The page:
Quit Writing Your Own Spells!

Author: Quill ofQuillsOccultSupply / Labels: , , ,

What I'm about to say is probably the most inflammatory statement this blog has yet seen, but it is all completely true.  I have experienced it over the course of my 17 years as a witch and am prepared to back it up with historical information.

There is a theory rather new to the magical community which states that only newly-minted spells should ever be cast.  Proponents of this idea write fresh material for every situation, and suggest that all others do the same.  What follows is an argument on why this is nonsense.  As a theory it has no grounding and in practice it makes magic worse.

The Theory

1.  No historical basis
To begin, this is a modern theory.  You will not find Agrippa discussing it.  In fact, you will see just the opposite--traditional works are great champions of the magic worker being a hard worker.  Reading, researching, calculating, divining, channeling...all in the name of a better cast spell.  Nowhere do they mention basing magic on one's intuition or a list of correspondences.  This was time-tested information and created to be used time and time again with reliable results.

2. Makes no logical sense with other standard magical practices
Which makes one ask, "Just why would generations of magic workers bother with carefully writing books, creating charts, and calculating formulas for precise spellwork if any old spell you can write in 5 minutes would do the trick?"  That is the question.

Alongside this is the normal expectation of keeping a Book of Shadows or Grimoire.  These books are a sort of magical diary for many, but their primary function is as a register of all the spells a witch has cast and their outcomes.  Why would anyone today even keep a book like this if it were meaningless to reuse a spell?  And who would ever pass on a book to another witch when such works would be worth even less to another?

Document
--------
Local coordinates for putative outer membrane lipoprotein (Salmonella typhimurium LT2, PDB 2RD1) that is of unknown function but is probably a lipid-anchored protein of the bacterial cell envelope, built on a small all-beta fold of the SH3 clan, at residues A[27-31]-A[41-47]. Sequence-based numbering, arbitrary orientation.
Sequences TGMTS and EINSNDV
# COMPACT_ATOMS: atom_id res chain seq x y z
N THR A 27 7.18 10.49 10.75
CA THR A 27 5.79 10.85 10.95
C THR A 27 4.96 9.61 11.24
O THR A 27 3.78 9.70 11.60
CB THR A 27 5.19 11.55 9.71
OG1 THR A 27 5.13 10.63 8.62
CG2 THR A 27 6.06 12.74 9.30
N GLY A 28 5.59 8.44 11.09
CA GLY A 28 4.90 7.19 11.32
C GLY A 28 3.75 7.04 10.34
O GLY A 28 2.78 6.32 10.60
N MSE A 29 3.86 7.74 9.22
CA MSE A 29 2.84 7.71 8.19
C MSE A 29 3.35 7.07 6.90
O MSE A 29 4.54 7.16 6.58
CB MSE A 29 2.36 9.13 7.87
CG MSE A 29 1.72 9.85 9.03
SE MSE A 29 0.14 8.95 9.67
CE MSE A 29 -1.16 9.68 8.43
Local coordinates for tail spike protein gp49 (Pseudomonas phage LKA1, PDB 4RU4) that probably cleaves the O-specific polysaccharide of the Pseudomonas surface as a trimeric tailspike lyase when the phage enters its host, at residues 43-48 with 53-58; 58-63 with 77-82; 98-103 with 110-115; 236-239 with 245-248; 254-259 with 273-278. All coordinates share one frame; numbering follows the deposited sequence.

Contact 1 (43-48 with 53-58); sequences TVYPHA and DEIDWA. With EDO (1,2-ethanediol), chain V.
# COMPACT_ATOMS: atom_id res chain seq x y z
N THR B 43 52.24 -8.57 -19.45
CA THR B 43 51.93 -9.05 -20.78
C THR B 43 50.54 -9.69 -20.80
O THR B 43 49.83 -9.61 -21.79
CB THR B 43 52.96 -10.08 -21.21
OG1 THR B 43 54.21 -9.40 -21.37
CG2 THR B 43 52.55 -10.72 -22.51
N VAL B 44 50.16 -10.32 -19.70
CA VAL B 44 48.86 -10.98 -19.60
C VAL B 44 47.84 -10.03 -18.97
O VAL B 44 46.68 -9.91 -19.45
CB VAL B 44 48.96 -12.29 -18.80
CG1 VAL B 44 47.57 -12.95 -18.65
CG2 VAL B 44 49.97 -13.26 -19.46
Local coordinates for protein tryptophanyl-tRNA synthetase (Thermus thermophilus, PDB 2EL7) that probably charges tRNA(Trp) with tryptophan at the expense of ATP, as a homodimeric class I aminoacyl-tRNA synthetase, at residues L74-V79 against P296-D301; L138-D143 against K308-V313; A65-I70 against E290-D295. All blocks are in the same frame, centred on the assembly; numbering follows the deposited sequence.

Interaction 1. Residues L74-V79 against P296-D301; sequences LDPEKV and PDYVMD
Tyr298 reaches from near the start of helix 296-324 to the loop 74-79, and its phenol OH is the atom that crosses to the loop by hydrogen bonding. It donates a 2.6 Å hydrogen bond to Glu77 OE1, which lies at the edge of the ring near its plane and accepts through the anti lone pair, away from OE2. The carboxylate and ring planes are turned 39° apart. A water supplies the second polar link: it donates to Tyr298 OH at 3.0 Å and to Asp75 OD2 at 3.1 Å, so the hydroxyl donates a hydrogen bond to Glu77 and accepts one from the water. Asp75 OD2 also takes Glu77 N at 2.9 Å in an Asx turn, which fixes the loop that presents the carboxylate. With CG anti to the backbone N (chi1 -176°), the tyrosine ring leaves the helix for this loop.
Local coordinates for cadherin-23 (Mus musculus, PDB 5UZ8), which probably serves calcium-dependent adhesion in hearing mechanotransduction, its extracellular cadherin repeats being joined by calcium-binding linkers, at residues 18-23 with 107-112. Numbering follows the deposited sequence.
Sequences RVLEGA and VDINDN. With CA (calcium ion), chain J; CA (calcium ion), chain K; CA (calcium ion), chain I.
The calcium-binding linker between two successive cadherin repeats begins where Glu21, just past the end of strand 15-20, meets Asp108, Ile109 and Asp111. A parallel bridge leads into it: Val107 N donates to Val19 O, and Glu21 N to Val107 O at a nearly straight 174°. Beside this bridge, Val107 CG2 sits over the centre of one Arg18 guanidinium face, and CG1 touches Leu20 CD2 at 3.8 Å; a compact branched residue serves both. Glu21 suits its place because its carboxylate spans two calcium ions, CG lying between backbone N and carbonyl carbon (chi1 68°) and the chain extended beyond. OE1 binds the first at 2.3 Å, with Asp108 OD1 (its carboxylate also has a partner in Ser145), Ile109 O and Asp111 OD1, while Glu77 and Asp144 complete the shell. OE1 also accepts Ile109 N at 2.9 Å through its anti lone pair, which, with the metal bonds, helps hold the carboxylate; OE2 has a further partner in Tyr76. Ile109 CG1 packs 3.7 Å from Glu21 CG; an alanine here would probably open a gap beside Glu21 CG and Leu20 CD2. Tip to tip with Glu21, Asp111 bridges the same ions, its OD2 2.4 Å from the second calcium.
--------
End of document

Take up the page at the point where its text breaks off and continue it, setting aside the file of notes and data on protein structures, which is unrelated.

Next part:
3.  It sounds like a ploy 
Whether or not those working under this assumption are actually trying to deceive others (and I can easily believe that they are not.  Many of those I've heard it from are innocently passing along what they have heard, but about which they have no direct knowledge), a statement like this smacks of a desire to make oneself distinct from the crowd.  It happens a lot in conjunction with phrases like, "Real witches know the truth..." and "You don't really have to do suchandsuch; that's for newbies."  These are easy to pass around, sound smart when saying, and gain some easy street-cred by bestowing on others.  Knowledge and the illusion of knowledge are not, for casual purposes, so different.

The magical community is run on knowledge--gaining it, hoarding it, sharing it, selling it, even stealing it.  Whatever it takes, we love being "in the know."  There are quite a few concepts floating around us that make us sound like we have access to some secret information that not everyone is privy to, and their infectious nature is so thrilling that they are rarely questioned.  This is one of them.